Proof that professional programmers can be braindead

This is a discussion on Proof that professional programmers can be braindead within the General Discussions forums, part of the Community Boards category; Well, not necessarily professional programmers, but you can't argue that OpenSSL or procmail aren't or haven't been heavily used programs. ...

  1. #1
    Ex scientia vera
    Join Date
    Sep 2007
    Posts
    478

    Proof that professional programmers can be braindead

    Well, not necessarily professional programmers, but you can't argue that OpenSSL or procmail aren't or haven't been heavily used programs.

    Whilst reading reddit, I stumbled upon this link: cortesi - Reading Code: In praise of superficial beauty

    It discusses the importance of superficially beautiful code, and also shows several examples of major products whose code is so bad that it might, at least in the case of OpenSSL, make you worried about your privacy.

    If you read further on that link, you might see this link:

    procmail.c

    It is, hands down, the ugliest piece of code I have ever seen. I actually tried tracing through the code, but I went nowhere.

    However, the first place of ........ups still goes to OpenSLL, for the if statement with 0 as a condition, and a goto label inside it, to guard the code inside it from ever getting executed unless you jump into it.

    I guess there is one thing that is certain, though. No sane man would be able to actually derive any information from the OpenSSL code that could potentially expose vulnerabilities. If they're there, you'll have to fuzz them out. Code analysis won't do you good. It might send you to a mental health institution.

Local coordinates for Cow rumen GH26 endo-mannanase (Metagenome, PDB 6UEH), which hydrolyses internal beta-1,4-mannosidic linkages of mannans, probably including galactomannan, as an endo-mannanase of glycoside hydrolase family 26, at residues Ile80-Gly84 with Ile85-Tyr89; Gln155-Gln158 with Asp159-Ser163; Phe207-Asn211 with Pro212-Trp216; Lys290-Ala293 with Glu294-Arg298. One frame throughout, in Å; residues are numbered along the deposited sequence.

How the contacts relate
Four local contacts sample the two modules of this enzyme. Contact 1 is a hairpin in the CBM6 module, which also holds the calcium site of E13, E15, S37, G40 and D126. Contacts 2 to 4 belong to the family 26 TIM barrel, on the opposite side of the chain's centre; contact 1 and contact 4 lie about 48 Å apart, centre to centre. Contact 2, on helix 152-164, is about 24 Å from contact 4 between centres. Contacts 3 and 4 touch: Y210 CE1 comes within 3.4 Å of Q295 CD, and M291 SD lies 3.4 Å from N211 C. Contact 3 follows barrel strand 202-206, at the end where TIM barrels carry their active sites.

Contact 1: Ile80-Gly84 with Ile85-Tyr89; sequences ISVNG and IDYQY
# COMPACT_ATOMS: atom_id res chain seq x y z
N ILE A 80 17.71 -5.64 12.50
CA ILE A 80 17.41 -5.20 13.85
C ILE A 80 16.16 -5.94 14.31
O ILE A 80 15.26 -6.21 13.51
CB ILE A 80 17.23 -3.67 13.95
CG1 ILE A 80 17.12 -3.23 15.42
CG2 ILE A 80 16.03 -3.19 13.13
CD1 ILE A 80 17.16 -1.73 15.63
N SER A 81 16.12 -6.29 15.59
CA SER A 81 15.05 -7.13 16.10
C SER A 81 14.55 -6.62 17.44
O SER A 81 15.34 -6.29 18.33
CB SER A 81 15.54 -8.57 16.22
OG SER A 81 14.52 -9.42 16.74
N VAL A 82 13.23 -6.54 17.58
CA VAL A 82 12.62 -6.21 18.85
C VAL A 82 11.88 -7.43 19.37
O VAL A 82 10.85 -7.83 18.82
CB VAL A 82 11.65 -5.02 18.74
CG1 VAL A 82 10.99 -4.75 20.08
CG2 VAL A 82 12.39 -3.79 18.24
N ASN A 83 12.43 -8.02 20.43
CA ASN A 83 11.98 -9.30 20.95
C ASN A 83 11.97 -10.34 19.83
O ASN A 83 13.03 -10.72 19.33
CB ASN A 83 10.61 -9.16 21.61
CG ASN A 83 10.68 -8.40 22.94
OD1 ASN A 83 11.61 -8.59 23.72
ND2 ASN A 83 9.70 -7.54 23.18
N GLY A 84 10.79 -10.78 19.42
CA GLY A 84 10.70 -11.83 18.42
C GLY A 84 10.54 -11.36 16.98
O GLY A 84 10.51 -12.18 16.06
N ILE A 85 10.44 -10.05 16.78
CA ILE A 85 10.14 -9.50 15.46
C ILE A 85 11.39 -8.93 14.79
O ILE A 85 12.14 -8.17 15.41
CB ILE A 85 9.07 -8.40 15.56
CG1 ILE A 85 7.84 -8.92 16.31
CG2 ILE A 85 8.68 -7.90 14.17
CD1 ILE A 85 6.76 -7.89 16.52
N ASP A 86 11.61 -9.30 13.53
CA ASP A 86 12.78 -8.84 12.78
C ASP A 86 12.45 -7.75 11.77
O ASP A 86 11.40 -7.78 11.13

"What's up, Doc?"
    "'Up' is a relative concept. It has no intrinsic value."

  2. #2
    spurious conceit MK27's Avatar
    Join Date
    Jul 2008
    Location
    segmentation fault
    Posts
    8,300
    The first time I heard of a "fencepost error" it involved a piece of historical SSL code that had been exploited and subsequently corrected.
    C programming resources:
    GNU C Function and Macro Index -- glibc reference manual
    The C Book -- nice online learner guide
    Current ISO draft standard
    CCAN -- new CPAN like open source library repository
    3 (different) GNU debugger tutorials: #1 -- #2 -- #3
    cpwiki -- our wiki on sourceforge

  3. #3
    Disrupting the universe Mad_guy's Avatar
    Join Date
    Jun 2005
    Posts
    258
    Quote Originally Posted by IceDane View Post
    However, the first place of ........ups still goes to OpenSLL, for the if statement with 0 as a condition, and a goto label inside it, to guard the code inside it from ever getting executed unless you jump into it.
    What's wrong with it? It's a well known technique considering C has no exception handling. It's not just some cheap horror trick.

    Sometimes you see things like this in C:

    Code:
    int func()
    {
      ...
      if(ptr_a == NULL) goto oops; // oops, go to exception handler
      ...
      return 0; // normal return
    oops:
      // this handles an 'exception'  
      ...
    }
    This is essentially a cheap form of exception handling. It's an easy way to keep the flow and logic behind what can go wrong clear to the programmer (goto's are probably most used for things of this nature today.)

    There's a problem however, how do you do this in nested scope?

    Code:
    int func2()
    {
      if(ptr_a == NULL) {
       /// ????
      }
      ...
    }
    The problem is that at the point of ?????, if an 'exception' happens, you need to continue by eventually moving out of the scope of the if and returning to the normal program flow. But you can't just put a return at ??? followed by a block with your 'exception handler': the only way to get out of scope is to fall off the end, so where can you put your exception handler, without executing it, while getting out of the scope?